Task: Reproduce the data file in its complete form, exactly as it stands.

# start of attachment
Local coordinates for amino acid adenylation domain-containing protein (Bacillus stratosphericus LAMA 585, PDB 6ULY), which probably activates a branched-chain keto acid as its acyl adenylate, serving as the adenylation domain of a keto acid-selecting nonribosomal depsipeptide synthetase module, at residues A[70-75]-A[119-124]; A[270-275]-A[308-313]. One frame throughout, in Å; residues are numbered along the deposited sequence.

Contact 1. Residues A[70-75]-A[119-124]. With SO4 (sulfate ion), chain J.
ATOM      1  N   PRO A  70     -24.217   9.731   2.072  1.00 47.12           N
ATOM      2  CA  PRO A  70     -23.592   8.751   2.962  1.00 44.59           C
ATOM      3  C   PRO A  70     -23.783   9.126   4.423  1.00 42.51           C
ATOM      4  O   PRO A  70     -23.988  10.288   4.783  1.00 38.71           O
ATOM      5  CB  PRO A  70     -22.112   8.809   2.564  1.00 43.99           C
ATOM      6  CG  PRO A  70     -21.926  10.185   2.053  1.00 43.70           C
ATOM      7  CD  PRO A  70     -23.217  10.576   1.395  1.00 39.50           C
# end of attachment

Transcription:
Local coordinates for amino acid adenylation domain-containing protein (Bacillus stratosphericus LAMA 585, PDB 6ULY), which probably activates a branched-chain keto acid as its acyl adenylate, serving as the adenylation domain of a keto acid-selecting nonribosomal depsipeptide synthetase module, at residues A[70-75]-A[119-124]; A[270-275]-A[308-313]. One frame throughout, in Å; residues are numbered along the deposited sequence.

Contact 1. Residues A[70-75]-A[119-124]. With SO4 (sulfate ion), chain J.
ATOM      1  N   PRO A  70     -24.217   9.731   2.072  1.00 47.12           N
ATOM      2  CA  PRO A  70     -23.592   8.751   2.962  1.00 44.59           C
ATOM      3  C   PRO A  70     -23.783   9.126   4.423  1.00 42.51           C
ATOM      4  O   PRO A  70     -23.988  10.288   4.783  1.00 38.71           O
ATOM      5  CB  PRO A  70     -22.112   8.809   2.564  1.00 43.99           C
ATOM      6  CG  PRO A  70     -21.926  10.185   2.053  1.00 43.70           C
ATOM      7  CD  PRO A  70     -23.217  10.576   1.395  1.00 39.50           C